This is where it gets a little bit more complicated, which is the survivor benefits. We’ll try not to get too lost in the weeds but survivor benefit planning is essential and there are a few things that you absolutely need to know.
Eligibility for Survivor Benefits
In order for survivor spouse to receive a survivor benefit
- The marriage must have lasted at least nine months. Of course, there’s an exception if there’s an accident.
- To start the benefits, the survivor must be at least 60. There’s an exception if you’re disabled at age 50. However, if the widow or widower applies before full retirement age, the benefits will be reduced as it is for regular retirement benefits. When we’re looking at when to decide to apply for regular retirement benefits, you also want to think about when to apply for survivor benefits.
- If you remarry before age 60 you will not be able to receive a survivor benefit based on your previous spouse’s record unless that remarriage ends. We’ve seen cases where a survivor is contemplating getting remarried in their late 50s, and they have held off until they’ve turned 60. They had a nice long engagement in order to be able to claim those survivor benefits from their first spouse. If you remarry after age 50, you’ll still be able to claim those survivor benefits but sometimes it makes sense to hold off if possible.
- Divorce spouse survivor benefits are available if the marriage lasted at least 10 years, which we talked about in the divorce section.
- As we saw with Johnny Carson, two of his ex-spouses could claim divorce-spouse survivor benefits after his death because of those marriages lasting at least 10 years. Survivor benefits are twice as much as spousal benefits, and that’s why I was explaining and saying that there’s a difference between a survivor and a spousal benefit. The survivor benefit is 100% of the worker’s PIA instead of that 50%. That’s why we say holding off as long as possible is so important for that surviving spouse.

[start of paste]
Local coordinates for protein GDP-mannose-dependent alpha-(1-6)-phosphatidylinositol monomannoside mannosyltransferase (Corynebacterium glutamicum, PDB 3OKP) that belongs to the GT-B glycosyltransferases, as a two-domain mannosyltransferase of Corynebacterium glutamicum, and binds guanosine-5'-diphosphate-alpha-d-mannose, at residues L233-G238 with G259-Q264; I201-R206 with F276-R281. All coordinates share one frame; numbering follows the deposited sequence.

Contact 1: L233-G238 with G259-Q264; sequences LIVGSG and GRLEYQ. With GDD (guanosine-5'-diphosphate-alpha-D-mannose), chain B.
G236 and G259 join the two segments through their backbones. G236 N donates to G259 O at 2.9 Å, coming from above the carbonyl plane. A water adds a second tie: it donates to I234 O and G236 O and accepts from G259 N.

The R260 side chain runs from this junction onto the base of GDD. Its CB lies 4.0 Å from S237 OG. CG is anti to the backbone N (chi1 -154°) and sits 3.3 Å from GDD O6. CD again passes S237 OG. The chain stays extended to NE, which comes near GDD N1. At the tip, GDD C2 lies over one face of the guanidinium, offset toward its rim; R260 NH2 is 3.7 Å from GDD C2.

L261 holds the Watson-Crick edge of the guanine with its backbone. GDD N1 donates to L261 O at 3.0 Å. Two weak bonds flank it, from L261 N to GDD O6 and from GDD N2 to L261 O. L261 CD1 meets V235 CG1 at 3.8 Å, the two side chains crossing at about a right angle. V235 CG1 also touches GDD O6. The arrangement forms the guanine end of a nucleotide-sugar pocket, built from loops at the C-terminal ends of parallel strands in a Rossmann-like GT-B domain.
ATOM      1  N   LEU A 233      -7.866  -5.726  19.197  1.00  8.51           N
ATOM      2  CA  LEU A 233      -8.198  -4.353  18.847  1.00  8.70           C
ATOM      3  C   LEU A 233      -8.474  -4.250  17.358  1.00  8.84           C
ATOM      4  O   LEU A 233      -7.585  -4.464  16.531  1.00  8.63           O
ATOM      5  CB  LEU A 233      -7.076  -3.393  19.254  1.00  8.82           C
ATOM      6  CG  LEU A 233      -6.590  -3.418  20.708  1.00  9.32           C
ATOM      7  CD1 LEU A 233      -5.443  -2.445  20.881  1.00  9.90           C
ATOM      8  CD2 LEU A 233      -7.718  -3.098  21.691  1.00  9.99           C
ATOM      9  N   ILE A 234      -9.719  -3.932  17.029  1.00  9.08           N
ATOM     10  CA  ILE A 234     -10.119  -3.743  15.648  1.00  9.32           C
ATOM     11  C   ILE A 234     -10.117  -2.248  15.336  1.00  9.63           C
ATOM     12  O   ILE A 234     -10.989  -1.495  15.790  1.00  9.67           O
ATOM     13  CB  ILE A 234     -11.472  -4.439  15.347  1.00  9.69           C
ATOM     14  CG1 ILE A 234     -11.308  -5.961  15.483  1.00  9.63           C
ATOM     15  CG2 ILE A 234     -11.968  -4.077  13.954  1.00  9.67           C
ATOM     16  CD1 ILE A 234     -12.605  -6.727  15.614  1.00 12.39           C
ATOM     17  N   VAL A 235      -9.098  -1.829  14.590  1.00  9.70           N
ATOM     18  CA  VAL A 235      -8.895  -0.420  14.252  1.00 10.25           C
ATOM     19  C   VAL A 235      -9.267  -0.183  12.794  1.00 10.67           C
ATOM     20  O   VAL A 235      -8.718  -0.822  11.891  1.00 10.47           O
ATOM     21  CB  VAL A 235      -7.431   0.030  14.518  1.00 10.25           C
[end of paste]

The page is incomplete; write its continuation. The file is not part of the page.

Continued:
Example: Both Receiving Benefits & One Spouse Dies
Here’s an example.
Let’s say Joe and Julie are married. Both are over full retirement age and are currently receiving social security benefits. Julie’s benefit is $2,000 a month, and Joe’s benefit is $1,200 a month.
If Julie dies, Joe’s $1,200 benefit will stop and he will start to receive survivor benefit, which is equal to Julie’s benefit of $2,000 a month. One important note about survivor planning is at the loss of one benefit. Most widows and widowers need at least two-thirds of the amount of income they were receiving as a couple. It’s important to plan for the loss of one of those spouse’s social security benefits. Even if you plan out knowing that you can claim on the higher spouse’s benefit that’s what gives you those delayed credits and gives you that higher benefit going forward.
Often it’s the higher benefit that you want to retain at the death of a spouse, which you know when you’re losing one of your social security checks.
Also, Julie would have maximized her benefit by waiting, as I was saying about the delayed credits, and waited until age 70 to claim. Her benefit would be higher depending on what her full retirement age was. Let’s say that she got 32% and now her benefit was $2,640 with the additional delayed credits, Joe’s survivor benefit would be $2,640 instead of $2,000 dollars a month.
Again, maximizing his survivor benefit and giving him more than that he was receiving.
Maximizing Survivor Benefits
The main point that I want to get across is the amount of the survivor benefit is going to depend on two things:
- The age at which the deceased spouse originally claims their benefit. This is going to determine what the original benefit is.